No Escape

No Escape Movie Review-A Slick Extreme Game Thriller

No Escape is extreme escape room comfort food. It’s a high octane thriller that goes by in a flash. With friends like this, you don’t need enemies.

Movies about the dangers of social media are a dime a dozen. Nerve and Tragedy Girls gave the concept urgency and satire respectfully. Escape rooms have also been a focus of horror movies lately. The inherent danger of putting yourself in someone else’s hands can be rewarding for adrenaline junkies and nerds alike. Last year’s Escape Room took the Rube Goldberg approach to horror with their gory puzzles. Writer/director Will Wernick’s No Escape takes a smidge from several different movies and spins a story that is both wildly entertaining and familiar.

Cole(Keegan Allen) has been documenting his life for the past ten years. Over that time, he has racked up subscribers and endorsements by the millions. He and his four friends are traveling to Russia to celebrate this milestone by participating in a one of a kind experience courtesy of rando-fan Alexie(Ronen Rubinstein, of 911 Lonestar). Supposedly the uber-rich Russian has designed something specifically for him. Strangers in a foreign land engaging in an intense experience with people they’ve never met. What could go wrong?

The film is perfectly paced and doesn’t include a moment of wasted time. It’s the kind of movie you expect to be satisfactory but instead find yourself enjoying the hell out of it. Due to cartoon Russian villains who bolshevik their way through every scene and palpable tension that turns into real fear, No Escape sucks you in and doesn’t let go. You will likely see the twist coming, but you won’t care. It’s the kind of story that you race to the end to find out of you were right rather than be irritated it was obvious.

No Escape
Courtesy of Vertical

Keegan Allen(Pretty Little Liar) is so ingratiatingly desperate for attention as reality star Cole; he has whored himself out to the highest internet bidder. Despite the clear Logan Paul homage, he isn’t an entirely unlikeable guy. Allen has a boyish charm that keeps Cole from becoming an irritating joke. His gang consists of basic clingers who leach off of Cole’s money, an X-Game athlete, a loving but frustrated girlfriend, and a childhood best friend. Each is unique and necessary to the film. No character is disposable, a rarity for films like this.

Holland Roden is a standout as Erin. Her work in Channel Zero Season 3 Butcher’s Block prepared her to sell the realism no matter how weird things get. Denzel Whitaker(Thomas) is smart and normal in a group that is predominantly media crazed. When they get in trouble, you care. Torture devices that are designed to frighten as much as harm apply pressure at just the right times.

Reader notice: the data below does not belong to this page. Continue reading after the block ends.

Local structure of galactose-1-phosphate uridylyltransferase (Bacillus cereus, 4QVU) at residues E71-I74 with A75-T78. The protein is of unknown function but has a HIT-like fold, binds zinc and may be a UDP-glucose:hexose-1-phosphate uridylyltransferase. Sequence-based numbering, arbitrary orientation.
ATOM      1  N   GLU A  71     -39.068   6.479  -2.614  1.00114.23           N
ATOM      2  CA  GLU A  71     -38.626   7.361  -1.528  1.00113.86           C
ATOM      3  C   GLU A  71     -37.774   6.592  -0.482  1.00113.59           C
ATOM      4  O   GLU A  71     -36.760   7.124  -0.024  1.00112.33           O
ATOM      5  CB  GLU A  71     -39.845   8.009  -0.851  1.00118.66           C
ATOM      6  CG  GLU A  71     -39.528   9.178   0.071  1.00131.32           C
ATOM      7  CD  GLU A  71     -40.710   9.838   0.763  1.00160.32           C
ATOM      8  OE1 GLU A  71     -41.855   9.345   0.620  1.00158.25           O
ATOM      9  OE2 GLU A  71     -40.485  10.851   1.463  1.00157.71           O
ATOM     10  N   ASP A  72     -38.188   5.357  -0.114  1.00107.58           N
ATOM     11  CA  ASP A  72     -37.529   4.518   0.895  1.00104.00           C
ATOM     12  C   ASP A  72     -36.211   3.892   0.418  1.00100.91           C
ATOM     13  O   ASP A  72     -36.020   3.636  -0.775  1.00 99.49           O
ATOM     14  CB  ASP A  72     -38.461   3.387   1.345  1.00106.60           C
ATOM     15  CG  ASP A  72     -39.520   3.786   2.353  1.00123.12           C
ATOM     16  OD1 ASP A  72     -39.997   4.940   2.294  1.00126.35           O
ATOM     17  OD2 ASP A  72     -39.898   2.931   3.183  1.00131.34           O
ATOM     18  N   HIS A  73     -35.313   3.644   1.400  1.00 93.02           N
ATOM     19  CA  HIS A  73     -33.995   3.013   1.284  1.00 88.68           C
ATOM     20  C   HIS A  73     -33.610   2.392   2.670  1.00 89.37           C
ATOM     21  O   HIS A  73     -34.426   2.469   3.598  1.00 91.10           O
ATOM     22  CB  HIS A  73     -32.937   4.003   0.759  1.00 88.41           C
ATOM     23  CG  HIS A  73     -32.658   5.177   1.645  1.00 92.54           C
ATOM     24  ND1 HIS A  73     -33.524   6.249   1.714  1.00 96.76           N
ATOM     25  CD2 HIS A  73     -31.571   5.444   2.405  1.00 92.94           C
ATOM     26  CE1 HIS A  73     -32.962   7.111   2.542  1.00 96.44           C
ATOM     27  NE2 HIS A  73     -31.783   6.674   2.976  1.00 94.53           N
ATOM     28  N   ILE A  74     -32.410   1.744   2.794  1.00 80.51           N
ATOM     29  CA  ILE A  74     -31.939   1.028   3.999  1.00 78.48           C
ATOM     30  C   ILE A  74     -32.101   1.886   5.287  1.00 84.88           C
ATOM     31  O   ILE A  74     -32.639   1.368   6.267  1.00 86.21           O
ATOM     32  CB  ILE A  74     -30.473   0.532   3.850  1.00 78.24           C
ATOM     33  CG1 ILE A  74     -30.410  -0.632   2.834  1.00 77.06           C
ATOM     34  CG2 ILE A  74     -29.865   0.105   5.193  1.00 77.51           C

One of the best components of Wernick’s movie is his use of sound. More importantly, the absence of sound. Key moments are defined by these silent beats that forecast exactly how far gone Cole is. Slick cinematography by Jason Goodell and a strong ensemble cast combine to make an entertaining if familiar film.

Think of No Escape as Hostel-lite. It has all the suggestions of torture without the grisly details. Eli Roth’s Hostel worked because the gore was so over the top. Eastern block shenanigans are a common American fear. Wernick employs a similar technique here. He understands the mechanics of an escape room and layers those complexities over a social media commentary that is surprisingly smart. The result is an effective horror movie with a shrewd bite. When the camera is rolling, Cole is all practiced soundbites, finger guns, exploding emojis, and superficial smiles. When it stops, his facade falls, and the cynicism of nearly a lifetime in the public eye comes through. Not much can shock him now, or so he thinks.

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Once the third act begins, the more horrific elements shine. The tension intensifies as the danger ratchets up. Visible blood begins to spill, and bald massive fetish-style goons stalk the halls of a warehouse. Each layer of the mystery reveals more suffering until stripped bare, Cole shows his true face to a hungry digitized world who laps up every sordid moment.

Some might say it’s sophomoric and derivative, but rather it is comfortable and fun. Despite the predictability, there are enough tricks to make this hybrid thriller a good time. The grasping bluntness of the story works with the coarseness of YouTube’s famous insta-celebrities. Unintentionally funny, the ending lands despite the telegraphed twist. No Escape is the kind of movie you can watch without paying close attention and enjoy without remembering too much. There could be worse ways to spend ninety minutes, like say, trying to escape from a Russian gulag.

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